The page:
This activity – growing vegetables for wildlife – has been a productive and happy task. At home, the children have been extremely busy in their gardens: weeding, sowing, watering, planting, digging, even harvesting radishes…
In school, we have been very busy in the vegetable plot. We are extremely fortunate to have a polytunnel and several raised beds, which have needed weeding and clearing, in preparation for sowing seeds direct into the soil, or planting out seedlings.
So far, we have planted out seed potatoes, parsley, broad beans and runner bean seedlings. We have also dug up and split the chives, moving them into their new bed. The children have made several obelisks from tall bamboo canes, which will support the runner beans as they grow.
The nicest thing has been the wide-ranging conversations. We have had some brilliant general conversations about nature, ranging from poisonous plants to minibeasts. Ants have been a real favourite.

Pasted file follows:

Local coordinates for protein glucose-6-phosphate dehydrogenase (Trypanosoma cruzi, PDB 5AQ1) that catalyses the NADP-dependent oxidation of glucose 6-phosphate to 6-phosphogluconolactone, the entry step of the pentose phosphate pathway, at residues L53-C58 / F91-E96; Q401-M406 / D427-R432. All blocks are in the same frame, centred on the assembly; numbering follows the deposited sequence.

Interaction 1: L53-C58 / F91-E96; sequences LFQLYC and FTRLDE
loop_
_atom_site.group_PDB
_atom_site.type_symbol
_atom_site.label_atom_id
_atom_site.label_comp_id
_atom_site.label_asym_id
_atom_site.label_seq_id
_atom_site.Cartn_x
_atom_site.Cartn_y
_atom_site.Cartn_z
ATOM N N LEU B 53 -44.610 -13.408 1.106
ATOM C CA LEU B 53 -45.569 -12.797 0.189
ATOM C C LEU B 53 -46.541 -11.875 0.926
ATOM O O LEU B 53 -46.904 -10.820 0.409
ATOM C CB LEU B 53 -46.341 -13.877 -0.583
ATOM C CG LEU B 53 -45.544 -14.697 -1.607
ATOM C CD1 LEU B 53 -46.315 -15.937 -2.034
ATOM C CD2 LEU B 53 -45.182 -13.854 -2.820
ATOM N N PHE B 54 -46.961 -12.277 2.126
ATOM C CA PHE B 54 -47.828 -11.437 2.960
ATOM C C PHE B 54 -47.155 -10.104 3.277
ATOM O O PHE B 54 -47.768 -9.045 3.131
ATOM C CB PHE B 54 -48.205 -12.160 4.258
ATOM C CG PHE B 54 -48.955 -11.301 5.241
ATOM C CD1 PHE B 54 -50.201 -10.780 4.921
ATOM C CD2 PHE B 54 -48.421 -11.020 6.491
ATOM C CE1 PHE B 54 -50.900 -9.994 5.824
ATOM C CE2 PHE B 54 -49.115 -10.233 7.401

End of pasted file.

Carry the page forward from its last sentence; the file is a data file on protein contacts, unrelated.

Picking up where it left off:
The children have read seed packets, worked out planting distances – between individual plants, and between rows.
Most importantly, they have relished the calming, hands-on nature of gardening – whether it was getting squirted by the tap, while filling up their watering cans, the quiet satisfaction of adding their weeds to the compost bins, or the interest caused by taking home handfuls of chard for dinner.